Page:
Mabry concluded that two factors outweighed the Legislature's dropping of an express provision for a private right of action. (Mabry, supra, 185 Cal.App.4th at p. 225.) "First, the very structure of section 2923.5 is inherently individual. That fact strongly suggests a legislative intention to allow individual enforcement of the statute. The statute would become a meaningless dead letter if no individual enforcement were allowed: It would mean that the Legislature created an inherently individual right and decided there was no remedy at all. [¶] Second, when section 2923.5 was enacted as an urgency measure, there already was an existing enforcement mechanism at hand--section 2924g. There was no need to write a provision into section 2923.5 allowing a borrower to obtain a postponement of a foreclosure sale, since such a remedy was already present in section 2924g." (Ibid.) Given that Lu is distinguishable from the present case, we find the analysis in Mabry persuasive. Accordingly, we conclude that the Legislature intended to allow a private right of action under section 2923.5.
U.S. Bank also contends that the National Bank Act (12 U.S.C. § 21 et seq.) preempts section 2923.5.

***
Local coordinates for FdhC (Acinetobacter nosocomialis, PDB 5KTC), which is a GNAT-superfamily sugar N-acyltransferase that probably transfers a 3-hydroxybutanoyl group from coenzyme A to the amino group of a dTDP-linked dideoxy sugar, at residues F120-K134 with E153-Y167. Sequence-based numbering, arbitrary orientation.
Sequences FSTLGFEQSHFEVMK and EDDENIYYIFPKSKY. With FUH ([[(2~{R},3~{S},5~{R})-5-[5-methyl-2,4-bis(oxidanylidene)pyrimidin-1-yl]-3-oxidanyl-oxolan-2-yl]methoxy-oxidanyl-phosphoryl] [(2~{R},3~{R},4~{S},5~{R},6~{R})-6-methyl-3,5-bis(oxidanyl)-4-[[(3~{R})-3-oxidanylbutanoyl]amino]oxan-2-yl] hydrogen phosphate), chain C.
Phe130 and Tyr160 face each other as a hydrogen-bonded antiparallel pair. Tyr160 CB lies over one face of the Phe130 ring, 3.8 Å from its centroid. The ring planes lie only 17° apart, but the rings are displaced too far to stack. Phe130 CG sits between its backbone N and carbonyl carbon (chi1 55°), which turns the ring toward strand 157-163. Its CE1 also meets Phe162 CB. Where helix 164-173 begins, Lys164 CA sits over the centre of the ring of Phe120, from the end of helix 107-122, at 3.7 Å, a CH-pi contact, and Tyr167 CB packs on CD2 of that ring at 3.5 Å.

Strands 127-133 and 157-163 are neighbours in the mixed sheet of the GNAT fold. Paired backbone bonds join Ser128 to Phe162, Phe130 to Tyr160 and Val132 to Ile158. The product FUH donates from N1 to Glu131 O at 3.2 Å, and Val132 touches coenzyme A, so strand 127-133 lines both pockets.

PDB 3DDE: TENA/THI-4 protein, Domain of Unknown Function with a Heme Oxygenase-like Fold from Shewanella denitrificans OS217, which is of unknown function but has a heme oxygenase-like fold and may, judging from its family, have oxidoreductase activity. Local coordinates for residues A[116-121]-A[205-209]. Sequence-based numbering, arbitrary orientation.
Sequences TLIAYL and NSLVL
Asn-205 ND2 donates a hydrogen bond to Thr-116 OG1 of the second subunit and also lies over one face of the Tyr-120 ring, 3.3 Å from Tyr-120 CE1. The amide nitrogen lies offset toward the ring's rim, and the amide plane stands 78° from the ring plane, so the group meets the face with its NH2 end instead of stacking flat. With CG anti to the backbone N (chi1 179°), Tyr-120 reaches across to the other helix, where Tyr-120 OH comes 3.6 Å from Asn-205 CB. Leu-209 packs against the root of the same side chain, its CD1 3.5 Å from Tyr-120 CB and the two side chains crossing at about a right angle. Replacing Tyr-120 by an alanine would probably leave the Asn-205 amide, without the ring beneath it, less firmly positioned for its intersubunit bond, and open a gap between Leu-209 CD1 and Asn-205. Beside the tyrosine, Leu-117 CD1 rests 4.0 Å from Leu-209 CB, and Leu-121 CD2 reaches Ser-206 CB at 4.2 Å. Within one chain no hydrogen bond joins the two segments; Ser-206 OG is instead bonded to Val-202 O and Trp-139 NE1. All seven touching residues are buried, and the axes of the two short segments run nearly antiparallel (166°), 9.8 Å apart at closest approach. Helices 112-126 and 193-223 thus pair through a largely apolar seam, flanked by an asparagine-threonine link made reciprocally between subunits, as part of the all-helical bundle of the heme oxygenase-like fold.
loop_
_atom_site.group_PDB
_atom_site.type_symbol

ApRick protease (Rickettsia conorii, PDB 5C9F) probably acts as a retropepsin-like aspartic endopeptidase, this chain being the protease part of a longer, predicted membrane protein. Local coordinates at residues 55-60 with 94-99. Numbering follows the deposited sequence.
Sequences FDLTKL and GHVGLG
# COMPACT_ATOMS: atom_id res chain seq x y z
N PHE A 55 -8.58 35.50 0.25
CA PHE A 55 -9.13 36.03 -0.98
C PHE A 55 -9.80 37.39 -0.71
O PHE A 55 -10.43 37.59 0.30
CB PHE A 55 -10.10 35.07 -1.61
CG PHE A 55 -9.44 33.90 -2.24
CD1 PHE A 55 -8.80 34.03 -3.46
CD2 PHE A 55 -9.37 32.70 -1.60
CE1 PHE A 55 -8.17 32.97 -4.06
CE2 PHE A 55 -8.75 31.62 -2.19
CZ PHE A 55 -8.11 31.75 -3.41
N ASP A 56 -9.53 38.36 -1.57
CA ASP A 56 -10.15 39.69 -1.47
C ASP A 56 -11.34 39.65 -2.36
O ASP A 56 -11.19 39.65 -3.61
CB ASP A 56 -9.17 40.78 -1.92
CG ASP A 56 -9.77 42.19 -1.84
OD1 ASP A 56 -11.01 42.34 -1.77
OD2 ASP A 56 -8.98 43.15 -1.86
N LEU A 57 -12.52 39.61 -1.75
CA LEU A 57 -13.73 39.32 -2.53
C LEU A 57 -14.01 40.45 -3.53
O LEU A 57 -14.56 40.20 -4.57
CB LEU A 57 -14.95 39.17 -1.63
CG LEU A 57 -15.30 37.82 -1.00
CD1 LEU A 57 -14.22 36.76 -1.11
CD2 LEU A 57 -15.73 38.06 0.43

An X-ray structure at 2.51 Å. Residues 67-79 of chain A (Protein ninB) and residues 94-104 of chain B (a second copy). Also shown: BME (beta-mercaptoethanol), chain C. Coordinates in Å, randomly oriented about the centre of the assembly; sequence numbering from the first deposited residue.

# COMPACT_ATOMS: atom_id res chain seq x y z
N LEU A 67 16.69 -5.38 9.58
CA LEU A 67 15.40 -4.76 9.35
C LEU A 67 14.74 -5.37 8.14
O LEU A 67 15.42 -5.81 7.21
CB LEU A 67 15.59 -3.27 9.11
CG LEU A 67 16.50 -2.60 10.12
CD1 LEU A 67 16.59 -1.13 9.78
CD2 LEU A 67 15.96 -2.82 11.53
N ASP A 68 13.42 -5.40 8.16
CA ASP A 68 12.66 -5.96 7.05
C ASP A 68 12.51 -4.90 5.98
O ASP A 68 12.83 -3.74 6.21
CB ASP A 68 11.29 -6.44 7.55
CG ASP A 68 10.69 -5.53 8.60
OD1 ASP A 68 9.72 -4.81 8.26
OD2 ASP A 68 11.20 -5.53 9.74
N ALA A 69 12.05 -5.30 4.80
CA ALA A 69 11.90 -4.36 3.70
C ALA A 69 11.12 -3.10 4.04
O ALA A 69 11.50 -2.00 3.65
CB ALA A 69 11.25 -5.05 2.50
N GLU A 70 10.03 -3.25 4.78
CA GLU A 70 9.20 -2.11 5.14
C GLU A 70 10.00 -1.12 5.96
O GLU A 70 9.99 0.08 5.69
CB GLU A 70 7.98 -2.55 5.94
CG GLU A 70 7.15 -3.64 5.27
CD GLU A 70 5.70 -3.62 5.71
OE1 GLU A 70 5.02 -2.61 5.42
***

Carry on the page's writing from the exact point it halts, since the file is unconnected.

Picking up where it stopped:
The National Bank Act "vests national banks . . . with authority to exercise 'all such incidental powers as shall be necessary to carry on the business of banking.' (12 U.S.C. § 24 (Seventh).) Real estate lending is expressly designated as part of the business of banking. (12 U.S.C. § 371(a).) [¶] As the agency charged with administering the [National Bank] Act, the Office of the Comptroller of the Currency ('OCC') has the primary responsibility for the surveillance of the 'business of banking' authorized by the Act. [Citation.] To carry out this responsibility, the OCC has the power to promulgate regulations and to use its rulemaking authority to define the 'incidental powers' of national banks beyond those specifically enumerated in the statute. [Citations.] OCC regulations possess the same preemptive effect as the Act itself. [Citation.]" (Martinez v. Wells Fargo Home Mortg., Inc. (9th Cir. 2010) 598 F.3d 549, 555.)
The OCC regulations, which outline the powers of national banks, include 12 Code of Federal Regulations § 34.4, subdivision (a). It provides that "state laws that obstruct, impair, or condition a national bank's ability to fully exercise its Federally authorized real estate lending powers do not apply to national banks." More specifically, "a national bank may make real estate loans . . . without regard to state law limitations concerning . . . [p]rocessing, origination, servicing, sale or purchase of, or investment or participation in, mortgages." (12 C.F.R. § 34.4, subd. (a)(10).) However, "[s]tate laws on the following subjects are not inconsistent with the real estate lending powers of national banks and apply to national banks to the extent that they only incidentally affect the exercise of national banks' real estate lending powers: [¶] . . . [¶] . . . Acquisition and transfer of real property." (12 C.F.R. § 34.4, subd. (b)(6).)